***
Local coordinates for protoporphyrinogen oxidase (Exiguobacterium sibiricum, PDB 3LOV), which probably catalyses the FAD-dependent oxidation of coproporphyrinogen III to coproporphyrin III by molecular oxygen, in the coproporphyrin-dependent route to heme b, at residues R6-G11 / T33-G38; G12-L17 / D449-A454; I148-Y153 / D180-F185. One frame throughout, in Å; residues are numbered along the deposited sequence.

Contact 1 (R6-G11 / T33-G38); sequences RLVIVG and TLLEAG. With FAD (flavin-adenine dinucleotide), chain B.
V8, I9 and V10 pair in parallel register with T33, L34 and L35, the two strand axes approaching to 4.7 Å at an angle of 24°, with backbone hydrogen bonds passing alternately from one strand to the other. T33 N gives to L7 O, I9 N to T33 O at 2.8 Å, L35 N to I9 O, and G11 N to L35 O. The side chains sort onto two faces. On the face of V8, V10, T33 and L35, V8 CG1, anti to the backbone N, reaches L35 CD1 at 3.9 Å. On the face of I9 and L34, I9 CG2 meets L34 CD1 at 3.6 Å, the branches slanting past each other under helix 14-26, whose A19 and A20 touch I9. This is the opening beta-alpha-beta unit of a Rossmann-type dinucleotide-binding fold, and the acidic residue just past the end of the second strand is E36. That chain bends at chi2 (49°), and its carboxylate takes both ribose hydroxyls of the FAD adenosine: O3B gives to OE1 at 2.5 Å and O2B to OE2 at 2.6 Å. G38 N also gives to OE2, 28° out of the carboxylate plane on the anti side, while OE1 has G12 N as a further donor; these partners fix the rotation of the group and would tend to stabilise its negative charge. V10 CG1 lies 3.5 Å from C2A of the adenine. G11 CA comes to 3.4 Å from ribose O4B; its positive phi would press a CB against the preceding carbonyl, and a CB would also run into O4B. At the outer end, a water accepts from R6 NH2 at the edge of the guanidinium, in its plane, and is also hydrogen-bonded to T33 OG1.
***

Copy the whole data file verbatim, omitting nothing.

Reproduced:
Local coordinates for protoporphyrinogen oxidase (Exiguobacterium sibiricum, PDB 3LOV), which probably catalyses the FAD-dependent oxidation of coproporphyrinogen III to coproporphyrin III by molecular oxygen, in the coproporphyrin-dependent route to heme b, at residues R6-G11 / T33-G38; G12-L17 / D449-A454; I148-Y153 / D180-F185. One frame throughout, in Å; residues are numbered along the deposited sequence.

Contact 1 (R6-G11 / T33-G38); sequences RLVIVG and TLLEAG. With FAD (flavin-adenine dinucleotide), chain B.
V8, I9 and V10 pair in parallel register with T33, L34 and L35, the two strand axes approaching to 4.7 Å at an angle of 24°, with backbone hydrogen bonds passing alternately from one strand to the other. T33 N gives to L7 O, I9 N to T33 O at 2.8 Å, L35 N to I9 O, and G11 N to L35 O. The side chains sort onto two faces. On the face of V8, V10, T33 and L35, V8 CG1, anti to the backbone N, reaches L35 CD1 at 3.9 Å. On the face of I9 and L34, I9 CG2 meets L34 CD1 at 3.6 Å, the branches slanting past each other under helix 14-26, whose A19 and A20 touch I9. This is the opening beta-alpha-beta unit of a Rossmann-type dinucleotide-binding fold, and the acidic residue just past the end of the second strand is E36. That chain bends at chi2 (49°), and its carboxylate takes both ribose hydroxyls of the FAD adenosine: O3B gives to OE1 at 2.5 Å and O2B to OE2 at 2.6 Å. G38 N also gives to OE2, 28° out of the carboxylate plane on the anti side, while OE1 has G12 N as a further donor; these partners fix the rotation of the group and would tend to stabilise its negative charge. V10 CG1 lies 3.5 Å from C2A of the adenine. G11 CA comes to 3.4 Å from ribose O4B; its positive phi would press a CB against the preceding carbonyl, and a CB would also run into O4B. At the outer end, a water accepts from R6 NH2 at the edge of the guanidinium, in its plane, and is also hydrogen-bonded to T33 OG1.